Top 19 of 2019

I’m sure I could say it every year if I wanted to but – what a year for reading 2019 has been. There have truly been some incredible books that have burst onto the scene in the last twelve months, and whilst I would love to share every single book I’ve read with you, we would be here for several months. So, here is the list I managed to narrow it down to; my top nineteen of 2019, in no particular order.

Photo by Laura Kapfer on Unsplash

Rage Becomes Her Soraya Chemaly
A powerful work of modern feminism, using science and statistics to rebuff stereotypes, this beautiful book burst into my world at the beginning of the year, and I am still not over it. It’s hard going at times, but in that kind of way that it makes you want to read more because it isn’t easy. There is so much strength in the words, so much power in making misogyny sound as absurd as it really is. I’m so grateful for this book having been a part of my life this year, and can’t recommend it enough.

The Corset Laura Purcell
I wrote about The Corset here when I had just finished reading it, and it has stayed with me just as vividly as the year has gone on. It creates this wonderful balance between doubt and truth, the supernatural and the scientific, it envelopes you in its world and you want to never finish reading. I also happened to listen to this as an audiobook, and it was a fabulous listen with a superb narrator. This was always going to make the list.

All That Remains Sue Black
Before ending up in my wheelchair aged 16, my plan was Egyptology or Forensic Anthropology. Or both, because obviously as a teenager, your goals are clear. This beauty of a book was right up my street, written with respect and wit, opening one of those doors into a secret world that as human beings we are naturally curious about; death. And here specifically, the very curious nature of deaths when the question is, ‘is this all that remains?’. I could listen to the Scottish narration again and again. I loved every page.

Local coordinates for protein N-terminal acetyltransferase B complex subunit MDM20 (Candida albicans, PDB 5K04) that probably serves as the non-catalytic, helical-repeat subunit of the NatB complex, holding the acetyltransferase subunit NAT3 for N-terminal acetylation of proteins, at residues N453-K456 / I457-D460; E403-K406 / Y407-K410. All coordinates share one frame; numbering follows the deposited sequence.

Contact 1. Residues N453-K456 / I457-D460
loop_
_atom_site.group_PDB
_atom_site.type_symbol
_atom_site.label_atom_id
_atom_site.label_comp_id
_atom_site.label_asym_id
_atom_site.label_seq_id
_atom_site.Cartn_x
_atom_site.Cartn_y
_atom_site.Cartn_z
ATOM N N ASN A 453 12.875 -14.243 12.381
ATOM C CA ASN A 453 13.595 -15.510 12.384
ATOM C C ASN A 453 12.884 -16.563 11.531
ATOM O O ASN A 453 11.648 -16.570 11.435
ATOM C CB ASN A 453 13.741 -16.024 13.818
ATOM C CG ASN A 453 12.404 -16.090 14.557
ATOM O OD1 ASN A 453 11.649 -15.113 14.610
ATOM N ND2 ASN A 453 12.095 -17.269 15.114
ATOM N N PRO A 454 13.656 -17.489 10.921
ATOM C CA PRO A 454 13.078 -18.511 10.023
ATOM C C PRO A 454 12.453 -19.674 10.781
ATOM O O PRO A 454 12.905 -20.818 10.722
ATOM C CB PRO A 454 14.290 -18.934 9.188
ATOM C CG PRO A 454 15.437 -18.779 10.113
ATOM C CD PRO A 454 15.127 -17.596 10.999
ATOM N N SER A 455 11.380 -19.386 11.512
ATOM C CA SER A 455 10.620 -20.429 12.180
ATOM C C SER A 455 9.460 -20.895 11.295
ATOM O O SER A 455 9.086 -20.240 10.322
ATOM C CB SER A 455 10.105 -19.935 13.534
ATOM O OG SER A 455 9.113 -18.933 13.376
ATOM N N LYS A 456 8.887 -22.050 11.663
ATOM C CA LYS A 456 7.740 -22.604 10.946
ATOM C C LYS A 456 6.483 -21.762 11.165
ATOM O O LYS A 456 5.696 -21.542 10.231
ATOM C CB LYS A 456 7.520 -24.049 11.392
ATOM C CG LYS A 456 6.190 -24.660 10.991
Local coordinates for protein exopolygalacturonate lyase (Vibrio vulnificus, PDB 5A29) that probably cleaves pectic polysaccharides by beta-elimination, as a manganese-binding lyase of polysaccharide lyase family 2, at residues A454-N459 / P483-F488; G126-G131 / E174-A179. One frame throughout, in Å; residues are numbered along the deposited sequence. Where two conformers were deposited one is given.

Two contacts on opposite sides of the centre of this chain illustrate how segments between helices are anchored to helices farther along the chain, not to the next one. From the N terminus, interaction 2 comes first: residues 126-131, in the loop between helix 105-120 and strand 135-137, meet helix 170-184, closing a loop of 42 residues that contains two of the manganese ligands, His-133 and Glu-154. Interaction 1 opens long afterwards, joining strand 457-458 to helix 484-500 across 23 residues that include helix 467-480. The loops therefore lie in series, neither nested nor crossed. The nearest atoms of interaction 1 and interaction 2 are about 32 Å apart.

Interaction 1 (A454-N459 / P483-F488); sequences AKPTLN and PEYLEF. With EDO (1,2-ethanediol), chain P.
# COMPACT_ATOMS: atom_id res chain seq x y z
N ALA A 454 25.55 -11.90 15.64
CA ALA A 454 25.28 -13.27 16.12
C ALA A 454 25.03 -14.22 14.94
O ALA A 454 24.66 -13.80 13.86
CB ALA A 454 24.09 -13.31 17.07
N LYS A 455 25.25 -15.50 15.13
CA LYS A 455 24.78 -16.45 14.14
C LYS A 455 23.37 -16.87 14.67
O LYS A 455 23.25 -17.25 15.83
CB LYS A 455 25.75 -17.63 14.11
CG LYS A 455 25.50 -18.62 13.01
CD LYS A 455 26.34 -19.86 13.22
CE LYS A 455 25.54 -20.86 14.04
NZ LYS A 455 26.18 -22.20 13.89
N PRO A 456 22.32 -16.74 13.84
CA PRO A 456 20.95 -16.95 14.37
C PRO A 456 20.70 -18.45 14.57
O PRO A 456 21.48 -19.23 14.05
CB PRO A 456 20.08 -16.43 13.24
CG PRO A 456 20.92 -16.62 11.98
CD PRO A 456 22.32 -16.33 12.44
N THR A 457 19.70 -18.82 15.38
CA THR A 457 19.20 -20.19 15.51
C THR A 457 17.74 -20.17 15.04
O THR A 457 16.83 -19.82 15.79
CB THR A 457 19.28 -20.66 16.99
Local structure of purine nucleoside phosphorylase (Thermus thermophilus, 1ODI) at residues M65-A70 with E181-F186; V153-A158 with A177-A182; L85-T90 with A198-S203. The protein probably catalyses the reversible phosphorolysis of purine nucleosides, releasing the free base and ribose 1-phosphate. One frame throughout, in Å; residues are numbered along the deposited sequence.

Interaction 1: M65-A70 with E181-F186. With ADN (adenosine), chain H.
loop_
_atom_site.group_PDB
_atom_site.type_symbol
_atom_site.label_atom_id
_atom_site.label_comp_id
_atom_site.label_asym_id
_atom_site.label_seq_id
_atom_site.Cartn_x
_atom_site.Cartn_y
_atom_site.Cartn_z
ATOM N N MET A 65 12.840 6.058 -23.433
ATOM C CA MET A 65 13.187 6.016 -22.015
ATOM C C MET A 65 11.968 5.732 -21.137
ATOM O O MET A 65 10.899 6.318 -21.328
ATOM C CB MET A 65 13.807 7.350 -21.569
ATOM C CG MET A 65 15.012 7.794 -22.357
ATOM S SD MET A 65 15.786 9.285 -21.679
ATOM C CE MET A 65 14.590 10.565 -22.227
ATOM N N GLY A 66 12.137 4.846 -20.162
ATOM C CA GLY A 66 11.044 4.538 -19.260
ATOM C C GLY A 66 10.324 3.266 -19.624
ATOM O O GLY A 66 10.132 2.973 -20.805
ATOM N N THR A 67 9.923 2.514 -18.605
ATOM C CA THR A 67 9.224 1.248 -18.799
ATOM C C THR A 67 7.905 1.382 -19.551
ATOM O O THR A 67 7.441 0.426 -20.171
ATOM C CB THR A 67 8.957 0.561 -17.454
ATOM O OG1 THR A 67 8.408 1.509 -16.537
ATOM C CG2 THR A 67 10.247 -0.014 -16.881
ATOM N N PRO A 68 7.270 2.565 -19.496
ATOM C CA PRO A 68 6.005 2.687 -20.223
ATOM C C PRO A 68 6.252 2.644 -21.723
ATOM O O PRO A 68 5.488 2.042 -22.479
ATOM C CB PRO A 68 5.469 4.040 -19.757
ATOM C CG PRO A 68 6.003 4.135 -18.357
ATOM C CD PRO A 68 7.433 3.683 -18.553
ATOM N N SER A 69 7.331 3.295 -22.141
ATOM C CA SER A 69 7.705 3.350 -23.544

The Testaments Margaret Atwood
The long dreamed off sequal to The Handmaid’s Tale finally arrived with a bang this year, and I know I was far from alone in pre-ordering so I could start reading as quickly as possible. Whether you fell in love with the book or the now very successful TV series, The Testaments was written in such a clever way that it was there to welcome you, no matter how you had discovered the dystopian universe of Atwood’s creation. It was no surprise at all to see this win the Man Booker Prize this year, despite the wonderful competition it was up against; you can’t escape the pull of this work.

Photo by Eugenio Mazzone on Unsplash

The Silence of the Girls Pat Barker
Good historical fiction has something special about it, managing to drag you both into its world and back in time. This takes skill, and by all the Greek Gods does Pat Barker have skill. Finally hearing from the women during a critical time period in ancient history, we get a glimpse of a world where life was always one wrong step away from being killed or disposed of. This was a captivating read, one that I couldn’t put down and needed to keep reading, regardless of everything else that was happening in life. This is a must read for everyone who hasn’t read it yet, whether they normally read historical fiction or not; there is more power to this than its point in time.

How To Come Alive Again Beth Mccoll
Another book I’ve already reviewed here this life changing book was always destined for this list, regardless of how many other books I read this year. The beauty of it was the balance between being an aid and not a self help guide, but being a self help book and not a lecture. It hit that sweet spot that is missed so often by ‘professional’ works, because it was written by someone who really understands what they are talking about. Mental health is heavy weight to carry, but there is hope and happiness regardless of how heavy it is.

Body Positive Power Megan Jayne Crabbe
On a similar note, ie, changing my life completely, Body Positive Power unleashed a wave of possibilities for me. I had never really considered that I could love my body AND be fat at the same time. It’s such a controversial take on things – why is that? Now, my UK size 22 body is loved and cherished and fed (when possible health wise) without a second thought. This book is a must. It turns social perception on its head and makes you furious it ever existed at all.